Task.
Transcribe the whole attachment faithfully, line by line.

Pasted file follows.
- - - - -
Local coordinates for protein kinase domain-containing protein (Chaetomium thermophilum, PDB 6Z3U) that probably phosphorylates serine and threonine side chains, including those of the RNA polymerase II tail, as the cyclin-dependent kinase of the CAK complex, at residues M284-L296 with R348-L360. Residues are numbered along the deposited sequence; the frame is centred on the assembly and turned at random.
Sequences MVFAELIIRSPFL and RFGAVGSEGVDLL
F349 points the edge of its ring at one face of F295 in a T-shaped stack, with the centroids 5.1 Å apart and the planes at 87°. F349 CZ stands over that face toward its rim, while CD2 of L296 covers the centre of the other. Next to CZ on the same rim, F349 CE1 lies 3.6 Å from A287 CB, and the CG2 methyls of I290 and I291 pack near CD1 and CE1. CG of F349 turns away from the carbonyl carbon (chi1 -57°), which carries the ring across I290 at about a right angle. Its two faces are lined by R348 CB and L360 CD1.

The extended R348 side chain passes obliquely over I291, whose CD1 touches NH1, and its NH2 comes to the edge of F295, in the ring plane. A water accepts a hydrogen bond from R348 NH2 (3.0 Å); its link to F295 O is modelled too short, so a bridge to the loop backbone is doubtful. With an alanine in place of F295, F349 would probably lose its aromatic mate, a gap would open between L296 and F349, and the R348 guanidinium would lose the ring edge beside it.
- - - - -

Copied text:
Local coordinates for protein kinase domain-containing protein (Chaetomium thermophilum, PDB 6Z3U) that probably phosphorylates serine and threonine side chains, including those of the RNA polymerase II tail, as the cyclin-dependent kinase of the CAK complex, at residues M284-L296 with R348-L360. Residues are numbered along the deposited sequence; the frame is centred on the assembly and turned at random.
Sequences MVFAELIIRSPFL and RFGAVGSEGVDLL
F349 points the edge of its ring at one face of F295 in a T-shaped stack, with the centroids 5.1 Å apart and the planes at 87°. F349 CZ stands over that face toward its rim, while CD2 of L296 covers the centre of the other. Next to CZ on the same rim, F349 CE1 lies 3.6 Å from A287 CB, and the CG2 methyls of I290 and I291 pack near CD1 and CE1. CG of F349 turns away from the carbonyl carbon (chi1 -57°), which carries the ring across I290 at about a right angle. Its two faces are lined by R348 CB and L360 CD1.

The extended R348 side chain passes obliquely over I291, whose CD1 touches NH1, and its NH2 comes to the edge of F295, in the ring plane. A water accepts a hydrogen bond from R348 NH2 (3.0 Å); its link to F295 O is modelled too short, so a bridge to the loop backbone is doubtful. With an alanine in place of F295, F349 would probably lose its aromatic mate, a gap would open between L296 and F349, and the R348 guanidinium would lose the ring edge beside it.